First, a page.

In order to place it in the exact center of the clock face, we need to do some calculation. The center point of the clock is at (325px, 325px) and the button size is (48px, 48px). Since we want the center of the button to be at (325px,325px),  we have to move it up left by half its height and width. This results in (325-24, 325-24) = (301px, 301px). So here’s our complete definition for the button:

#button {
   background: url('./images/button.png') 0 0 no-repeat;
   width: 48px;
   height: 48px;
   top: 301px; /* 650/2 -48/2 = 325 - 24 = 301 */
   left: 301px; /* same here */
}

It gets even trickier for the hands as we’re going to make use of the new transform-origin property. It defines the center of rotation (and other transformations) and is measured relative to the current element. The transform-origin defaults to (0px,0px) which is the upper left corner of the element.

Let’s take the hour hand as an example. It’s image has a width of 60px and a height of 240px. To let the hour hand rotate around its bottom center, we would set the origin to (30px, 240px) which may be read as „half the width, full height“. Setting the origin to (30px, 200px) instead will make it look way more realistic though, since the hand is usually screwed somewhere along its body and not at its very end. So, we’re leaving a piece of 40px at the end which I’ll refer to as offset.

To get the correct position for this hand, we need to make sure that the origin matches the center of the clock face. Let me try to explain the math:

left: (center of the clock) - (half the width of the hand);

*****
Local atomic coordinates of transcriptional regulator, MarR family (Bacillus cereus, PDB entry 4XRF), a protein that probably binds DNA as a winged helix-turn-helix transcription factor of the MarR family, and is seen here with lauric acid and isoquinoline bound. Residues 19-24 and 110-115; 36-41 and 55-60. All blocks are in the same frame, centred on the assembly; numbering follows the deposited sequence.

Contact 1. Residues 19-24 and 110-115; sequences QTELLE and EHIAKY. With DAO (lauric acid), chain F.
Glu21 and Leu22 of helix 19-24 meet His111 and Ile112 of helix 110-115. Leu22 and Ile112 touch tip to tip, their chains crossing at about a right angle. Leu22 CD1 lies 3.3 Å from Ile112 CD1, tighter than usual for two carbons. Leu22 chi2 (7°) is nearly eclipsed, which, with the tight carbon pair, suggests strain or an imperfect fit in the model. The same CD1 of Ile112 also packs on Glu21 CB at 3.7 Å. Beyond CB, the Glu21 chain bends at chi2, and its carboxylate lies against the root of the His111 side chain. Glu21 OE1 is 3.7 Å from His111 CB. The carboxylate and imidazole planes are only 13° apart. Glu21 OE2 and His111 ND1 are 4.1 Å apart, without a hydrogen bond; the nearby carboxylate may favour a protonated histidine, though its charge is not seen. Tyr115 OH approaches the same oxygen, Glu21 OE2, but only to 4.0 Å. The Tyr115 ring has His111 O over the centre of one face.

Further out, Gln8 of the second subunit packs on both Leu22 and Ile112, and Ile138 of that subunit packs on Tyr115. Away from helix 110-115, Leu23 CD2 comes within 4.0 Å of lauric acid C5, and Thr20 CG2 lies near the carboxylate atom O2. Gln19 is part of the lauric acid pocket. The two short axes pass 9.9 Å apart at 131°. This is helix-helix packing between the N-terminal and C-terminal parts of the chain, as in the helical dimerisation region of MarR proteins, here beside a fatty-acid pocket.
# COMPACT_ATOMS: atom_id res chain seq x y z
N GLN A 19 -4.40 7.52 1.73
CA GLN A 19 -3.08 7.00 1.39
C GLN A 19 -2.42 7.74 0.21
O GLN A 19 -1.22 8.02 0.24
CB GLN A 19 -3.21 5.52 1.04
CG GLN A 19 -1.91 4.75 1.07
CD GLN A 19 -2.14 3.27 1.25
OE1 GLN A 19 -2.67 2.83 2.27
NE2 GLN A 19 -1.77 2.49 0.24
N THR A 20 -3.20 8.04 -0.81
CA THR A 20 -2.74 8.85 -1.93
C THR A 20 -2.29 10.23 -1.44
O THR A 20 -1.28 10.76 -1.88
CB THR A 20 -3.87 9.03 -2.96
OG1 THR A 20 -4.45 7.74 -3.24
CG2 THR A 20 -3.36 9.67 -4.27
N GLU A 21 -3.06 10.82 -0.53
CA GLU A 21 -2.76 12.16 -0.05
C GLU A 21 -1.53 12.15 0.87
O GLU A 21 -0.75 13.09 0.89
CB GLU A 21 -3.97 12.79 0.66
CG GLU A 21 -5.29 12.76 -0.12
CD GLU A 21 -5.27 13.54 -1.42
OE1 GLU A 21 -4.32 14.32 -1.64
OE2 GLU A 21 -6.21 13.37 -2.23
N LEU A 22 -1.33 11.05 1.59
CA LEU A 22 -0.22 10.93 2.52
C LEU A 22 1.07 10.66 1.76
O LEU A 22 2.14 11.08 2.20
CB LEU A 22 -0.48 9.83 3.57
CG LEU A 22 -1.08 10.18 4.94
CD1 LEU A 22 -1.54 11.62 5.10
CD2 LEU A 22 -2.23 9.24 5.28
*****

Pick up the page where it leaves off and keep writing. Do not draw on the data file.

top:  (center of the clock) - (height of the hand) + (offset of the origin);

Which solves as:

left: 650px/2 - 60px/2 = 325px - 30px = 295px;
top:  650px/2 - 240px + 40px = 325px - 240px + 40px = 125px;

Now we can write the CSS definition for the hour hand. Different browsers currently use their usual prefixes for the transform-origin property as you’ll see:

#hour {
  background: url('./images/hour-hand.png') 0 0 no-repeat;
  width: 60px;
  height: 240px;
  left: 295px;
  top: 125px;
  -webkit-transform-origin: 30px 200px;
  -moz-transform-origin: 30px 200px;
  -ms-transform-origin: 30px 200px;
  -o-transform-origin: 30px 200px;
  transform-origin: 30px 200px;
}

I know that these calculations might seem a little confusing, so feel free to ask questions in the comments if you need further explanation.

Once you understood the principles described above, you can go on with the remaining hands.

#sec {
  background: url('./images/sec-hand.png') 0 0 no-repeat;
  width: 42px;
  height: 348px;
  left: 304px;
  top: 37px;
  -webkit-transform-origin: 21px 288px;
  -moz-transform-origin: 21px 288px;
  -ms-transform-origin: 21px 288px;
  -o-transform-origin: 21px 288px;
  transform-origin: 21px 288px;
}
#min {
  background: url('./images/min-hand.png') 0 0 no-repeat;
  width: 42px;
  height: 324px;
  left: 304px;
  top: 61px;
  -webkit-transform-origin: 21px 264px;
  -moz-transform-origin: 21px 264px;
  -ms-transform-origin: 21px 264px;
  -o-transform-origin: 21px 264px;
  transform-origin: 21px 264px;
}

To finish things off, we should add a nice shadow to the mechanical parts. But the box-shadow property won’t work here as it would generate shadows based on the rectangle shapes of the image files – which looks poor. Instead, we can use the new drop-shadow filter introduced with CSS3. It works great on transparent images (at least in modern browsers of course).

Applying it to the div.mechanics container will work best:

.mechanics {
  -webkit-filter: drop-shadow(7px 7px 7px rgba(0, 0, 0, 0.5));
}

Here’s the final CSS we’ve created so far:

body {
  padding: 0;
  margin: 0;
  background: #2b211d url('./images/wood-pattern.jpg') center center repeat;
}
#clock {
  width: 650px;
  height: 650px;
  background: transparent url('./images/clock-face.png') 0 0 no-repeat;